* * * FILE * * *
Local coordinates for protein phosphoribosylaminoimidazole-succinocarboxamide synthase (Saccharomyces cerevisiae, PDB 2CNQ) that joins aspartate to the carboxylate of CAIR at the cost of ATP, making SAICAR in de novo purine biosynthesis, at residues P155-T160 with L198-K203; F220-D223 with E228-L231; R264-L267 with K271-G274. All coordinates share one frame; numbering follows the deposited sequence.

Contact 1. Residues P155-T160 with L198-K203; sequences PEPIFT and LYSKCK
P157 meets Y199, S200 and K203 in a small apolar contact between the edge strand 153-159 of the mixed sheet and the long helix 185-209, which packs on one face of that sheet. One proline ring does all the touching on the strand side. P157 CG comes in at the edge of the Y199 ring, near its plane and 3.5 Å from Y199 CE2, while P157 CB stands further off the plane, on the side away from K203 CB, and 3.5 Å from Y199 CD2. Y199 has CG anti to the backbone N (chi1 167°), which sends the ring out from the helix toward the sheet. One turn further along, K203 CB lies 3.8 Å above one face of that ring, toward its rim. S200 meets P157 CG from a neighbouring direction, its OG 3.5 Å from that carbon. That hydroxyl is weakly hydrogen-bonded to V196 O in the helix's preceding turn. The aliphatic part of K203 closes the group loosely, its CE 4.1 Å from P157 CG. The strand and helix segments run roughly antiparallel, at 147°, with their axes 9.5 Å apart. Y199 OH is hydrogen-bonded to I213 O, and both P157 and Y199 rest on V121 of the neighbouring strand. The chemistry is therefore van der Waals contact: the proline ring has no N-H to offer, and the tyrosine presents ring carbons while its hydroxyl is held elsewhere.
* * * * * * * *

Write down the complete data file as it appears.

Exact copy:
Local coordinates for protein phosphoribosylaminoimidazole-succinocarboxamide synthase (Saccharomyces cerevisiae, PDB 2CNQ) that joins aspartate to the carboxylate of CAIR at the cost of ATP, making SAICAR in de novo purine biosynthesis, at residues P155-T160 with L198-K203; F220-D223 with E228-L231; R264-L267 with K271-G274. All coordinates share one frame; numbering follows the deposited sequence.

Contact 1. Residues P155-T160 with L198-K203; sequences PEPIFT and LYSKCK
P157 meets Y199, S200 and K203 in a small apolar contact between the edge strand 153-159 of the mixed sheet and the long helix 185-209, which packs on one face of that sheet. One proline ring does all the touching on the strand side. P157 CG comes in at the edge of the Y199 ring, near its plane and 3.5 Å from Y199 CE2, while P157 CB stands further off the plane, on the side away from K203 CB, and 3.5 Å from Y199 CD2. Y199 has CG anti to the backbone N (chi1 167°), which sends the ring out from the helix toward the sheet. One turn further along, K203 CB lies 3.8 Å above one face of that ring, toward its rim. S200 meets P157 CG from a neighbouring direction, its OG 3.5 Å from that carbon. That hydroxyl is weakly hydrogen-bonded to V196 O in the helix's preceding turn. The aliphatic part of K203 closes the group loosely, its CE 4.1 Å from P157 CG. The strand and helix segments run roughly antiparallel, at 147°, with their axes 9.5 Å apart. Y199 OH is hydrogen-bonded to I213 O, and both P157 and Y199 rest on V121 of the neighbouring strand. The chemistry is therefore van der Waals contact: the proline ring has no N-H to offer, and the tyrosine presents ring carbons while its hydroxyl is held elsewhere.